Existing Home Sale Closings – The Very Last Hurrah

January Home Sales Reach Highest Level in a Decade, Realtors Say

Supply of existing homes remains historically low

U.S. home sales rose in January to the highest level since February 2007, a sign last year’s momentum in the sector extended into 2017 despite a limited supply of properties-for-sale and rising prices.

That’s how the Wall Street Journal presented today’s press release from the National Association of Realtors (NAR) covering previous home sales that went to closing in January. Typically those sales went under contract 30-60 days prior to the closing.

We should note that Dow Jones, which publishes the Journal, is the sister company of Realtor.com, the online marketing platform for the NAR. That’s right. News Corpse (honest news is dead), which owns the Journal, owns Realtor.com. It also owns News America Marketing, whose slogan is, “Your marketing objectives are our business.” News Corp. recently offered all of its reporters at the Journal buyouts so that their jobs could be replaced by PR bots and press release drones working out of New Delhi, not New York.

In short, don’t expect straight news on home sales from the Wall Street Journal.

I looked at this month’s data from my perspective as a former commercial real estate appraiser, former mortgage broker and, 100 years ago, real estate broker. I did not come to the same hysterical headline conclusion as did Dow Jones News America Marketing, whose handiwork we saw in the Journal’s headline and lead.

Since the current NAR release covers sale closings it’s essentially irrelevant. That’s because the NAR released sales contract data (what it misnames “Pending Home Sales”) for December, 3 weeks ago and November 7 weeks ago. Because all but a handful of those sales close within roughly 60 days, we already know roughly what the number of closings should be.

Furthermore, closings are formalities. Buyers, sellers, and agents all consider a property sold when the contract is signed. Otherwise, why would they change the Sale sign to a Sold sign. Just because it takes 4-8 weeks to complete the paperwork and turn over the keys doesn’t make the closing data significant. It’s a footmark; although it’s interesting to compare the number of contracts with the number of subsequent closings. That tells us something about market conditions, which I’ll get to. But first, the numbers.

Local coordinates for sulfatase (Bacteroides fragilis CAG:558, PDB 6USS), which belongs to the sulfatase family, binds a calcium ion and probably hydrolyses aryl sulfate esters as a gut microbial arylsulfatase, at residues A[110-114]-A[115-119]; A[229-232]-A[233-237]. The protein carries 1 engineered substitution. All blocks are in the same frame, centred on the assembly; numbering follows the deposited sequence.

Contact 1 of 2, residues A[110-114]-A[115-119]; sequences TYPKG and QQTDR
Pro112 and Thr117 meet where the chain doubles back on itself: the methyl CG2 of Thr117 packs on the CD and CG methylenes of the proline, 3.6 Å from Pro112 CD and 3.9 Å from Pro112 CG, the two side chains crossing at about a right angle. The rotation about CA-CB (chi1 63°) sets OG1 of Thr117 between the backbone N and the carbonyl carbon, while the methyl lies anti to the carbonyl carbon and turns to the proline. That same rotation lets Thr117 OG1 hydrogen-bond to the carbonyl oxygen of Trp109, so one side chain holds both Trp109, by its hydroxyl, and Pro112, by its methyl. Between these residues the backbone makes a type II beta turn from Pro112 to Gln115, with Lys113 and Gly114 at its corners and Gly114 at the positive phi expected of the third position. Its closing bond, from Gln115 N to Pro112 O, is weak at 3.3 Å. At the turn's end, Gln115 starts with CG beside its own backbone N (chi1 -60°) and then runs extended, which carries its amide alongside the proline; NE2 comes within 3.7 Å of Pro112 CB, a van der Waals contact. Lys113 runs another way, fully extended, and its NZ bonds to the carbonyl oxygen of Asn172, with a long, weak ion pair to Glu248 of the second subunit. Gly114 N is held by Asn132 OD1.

I stick to the actual numbers, as opposed to the seasonally adjusted (SA) obfuscation favored by economists and the Wall Street media. The SA data attempts to present a smoothed, idealized version of the trend of the data. Truth be told, sometimes it does. But alas, sometimes it doesn’t, and we can’t know which is which unless we look at the actual data graphed on a time series chart. Voila, we can see the trend for ourselves. Do a little technical analysis and we can see precisely where the market has been and where it currently stands. We might even be able to tell something about the future.

Closings fell in January by 117,000 units from December.  That’s not as bad as it sounds. January is always a down month.  The previous two Januarys saw declines of 134,000 and 132,000 respectively. But the January declines of this year and the previous 2 years were all the worst since the beginning of the housing crash in 2007.  Year to year, closings were up by 6%. And yes, it was the most December closings since 2006,  but that misses the point.

The real point is that the ratio of closings to the prior month’s contracts was more than 100%! That indicates that there was a rush to close some January contracts in January. It means that underwriting standards had reached their easiest level in the 10 years of data that I have at my disposal. It is unheard of for there to be more closings than previous month’s sales. Call it a closings panic.

What that means in addition is that the sharp drop in contracts from November and December and the accelerating of some closings from February to January is likely to result in a terrible “existing home sales” report for February. My bet would be that it will break the uptrend in closings. I also suspect that the data on January contracts coming up in a week or so, will clearly break the 9 year uptrend in contracts.

So it’s true that closed sales were at the highest level they have been in a decade. And it’s true that the momentum of the number of closings has increased. But is that a good thing?


When closings exceed the previous month’s sales, it means that something is wrong. Underwriting standards have reached the point of ridiculous and dangerously easy. Buyers and appraisal values are being approved which under normal circumstances would not be.

Likewise, buyers, sellers, and lenders are radically shortening the time between contract and closing in some cases. There’s a reason they’re rushing. Rising mortgage rates are making it tougher to do deals. Lenders are compensating for that by easing underwriting standards. These actions are accelerating sales from what would have been the future into the present. This is robbing demand from the future. That’s going to show up in the data sooner rather than later. When it does, the financial media and investors are going to get one hell of  a surprise.

The behavior of this data suggests that, from a fundamental point of view, this would be a good time to start shorting housing stocks. But from my point of view as a technical analyst, I want to be sure that my reading of the charts and technical indicators confirms before I jump in on the short side. That is especially the case for buying puts, where mistiming is usually fatal to that trade.

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